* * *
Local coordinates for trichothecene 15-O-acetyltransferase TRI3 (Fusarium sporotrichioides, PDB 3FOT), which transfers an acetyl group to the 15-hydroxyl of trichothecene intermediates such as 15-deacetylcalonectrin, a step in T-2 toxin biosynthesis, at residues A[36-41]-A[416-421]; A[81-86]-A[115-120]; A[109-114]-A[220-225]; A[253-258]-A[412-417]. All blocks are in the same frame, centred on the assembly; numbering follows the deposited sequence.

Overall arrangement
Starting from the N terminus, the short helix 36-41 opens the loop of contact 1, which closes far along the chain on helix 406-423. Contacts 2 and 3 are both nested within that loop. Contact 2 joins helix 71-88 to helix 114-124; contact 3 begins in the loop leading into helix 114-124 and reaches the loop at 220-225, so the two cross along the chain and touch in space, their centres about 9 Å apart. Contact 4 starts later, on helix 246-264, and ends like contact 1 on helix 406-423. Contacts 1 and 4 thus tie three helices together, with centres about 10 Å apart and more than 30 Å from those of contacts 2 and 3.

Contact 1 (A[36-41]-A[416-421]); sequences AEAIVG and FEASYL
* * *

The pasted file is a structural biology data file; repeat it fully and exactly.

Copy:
Local coordinates for trichothecene 15-O-acetyltransferase TRI3 (Fusarium sporotrichioides, PDB 3FOT), which transfers an acetyl group to the 15-hydroxyl of trichothecene intermediates such as 15-deacetylcalonectrin, a step in T-2 toxin biosynthesis, at residues A[36-41]-A[416-421]; A[81-86]-A[115-120]; A[109-114]-A[220-225]; A[253-258]-A[412-417]. All blocks are in the same frame, centred on the assembly; numbering follows the deposited sequence.

Overall arrangement
Starting from the N terminus, the short helix 36-41 opens the loop of contact 1, which closes far along the chain on helix 406-423. Contacts 2 and 3 are both nested within that loop. Contact 2 joins helix 71-88 to helix 114-124; contact 3 begins in the loop leading into helix 114-124 and reaches the loop at 220-225, so the two cross along the chain and touch in space, their centres about 9 Å apart. Contact 4 starts later, on helix 246-264, and ends like contact 1 on helix 406-423. Contacts 1 and 4 thus tie three helices together, with centres about 10 Å apart and more than 30 Å from those of contacts 2 and 3.

Contact 1 (A[36-41]-A[416-421]); sequences AEAIVG and FEASYL